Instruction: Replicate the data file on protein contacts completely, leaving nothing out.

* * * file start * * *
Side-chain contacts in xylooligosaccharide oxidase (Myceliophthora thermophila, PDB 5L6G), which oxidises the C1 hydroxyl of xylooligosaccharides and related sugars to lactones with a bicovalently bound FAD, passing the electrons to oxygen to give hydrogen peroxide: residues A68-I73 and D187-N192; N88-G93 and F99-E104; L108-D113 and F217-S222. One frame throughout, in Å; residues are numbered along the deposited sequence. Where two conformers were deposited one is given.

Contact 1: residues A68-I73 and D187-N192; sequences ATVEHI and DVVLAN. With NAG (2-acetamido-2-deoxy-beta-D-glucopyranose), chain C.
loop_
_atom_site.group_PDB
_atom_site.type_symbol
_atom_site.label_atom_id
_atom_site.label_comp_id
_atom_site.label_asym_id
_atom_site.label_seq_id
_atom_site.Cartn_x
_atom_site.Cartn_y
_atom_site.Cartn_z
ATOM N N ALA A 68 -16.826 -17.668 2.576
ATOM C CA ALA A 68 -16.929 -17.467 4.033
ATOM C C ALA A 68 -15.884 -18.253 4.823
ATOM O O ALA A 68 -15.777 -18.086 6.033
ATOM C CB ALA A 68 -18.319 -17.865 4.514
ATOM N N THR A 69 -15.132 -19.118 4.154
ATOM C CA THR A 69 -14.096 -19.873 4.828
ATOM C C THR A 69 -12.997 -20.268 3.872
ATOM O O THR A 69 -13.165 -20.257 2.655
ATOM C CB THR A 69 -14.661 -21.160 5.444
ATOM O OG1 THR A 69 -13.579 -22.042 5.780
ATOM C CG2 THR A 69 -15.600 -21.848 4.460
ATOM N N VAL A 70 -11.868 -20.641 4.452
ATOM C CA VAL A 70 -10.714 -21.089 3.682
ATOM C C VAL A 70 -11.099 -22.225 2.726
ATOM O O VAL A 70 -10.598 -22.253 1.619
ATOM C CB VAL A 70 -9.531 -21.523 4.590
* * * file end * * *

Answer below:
Side-chain contacts in xylooligosaccharide oxidase (Myceliophthora thermophila, PDB 5L6G), which oxidises the C1 hydroxyl of xylooligosaccharides and related sugars to lactones with a bicovalently bound FAD, passing the electrons to oxygen to give hydrogen peroxide: residues A68-I73 and D187-N192; N88-G93 and F99-E104; L108-D113 and F217-S222. One frame throughout, in Å; residues are numbered along the deposited sequence. Where two conformers were deposited one is given.

Contact 1: residues A68-I73 and D187-N192; sequences ATVEHI and DVVLAN. With NAG (2-acetamido-2-deoxy-beta-D-glucopyranose), chain C.
loop_
_atom_site.group_PDB
_atom_site.type_symbol
_atom_site.label_atom_id
_atom_site.label_comp_id
_atom_site.label_asym_id
_atom_site.label_seq_id
_atom_site.Cartn_x
_atom_site.Cartn_y
_atom_site.Cartn_z
ATOM N N ALA A 68 -16.826 -17.668 2.576
ATOM C CA ALA A 68 -16.929 -17.467 4.033
ATOM C C ALA A 68 -15.884 -18.253 4.823
ATOM O O ALA A 68 -15.777 -18.086 6.033
ATOM C CB ALA A 68 -18.319 -17.865 4.514
ATOM N N THR A 69 -15.132 -19.118 4.154
ATOM C CA THR A 69 -14.096 -19.873 4.828
ATOM C C THR A 69 -12.997 -20.268 3.872
ATOM O O THR A 69 -13.165 -20.257 2.655
ATOM C CB THR A 69 -14.661 -21.160 5.444
ATOM O OG1 THR A 69 -13.579 -22.042 5.780
ATOM C CG2 THR A 69 -15.600 -21.848 4.460
ATOM N N VAL A 70 -11.868 -20.641 4.452
ATOM C CA VAL A 70 -10.714 -21.089 3.682
ATOM C C VAL A 70 -11.099 -22.225 2.726
ATOM O O VAL A 70 -10.598 -22.253 1.619
ATOM C CB VAL A 70 -9.531 -21.523 4.590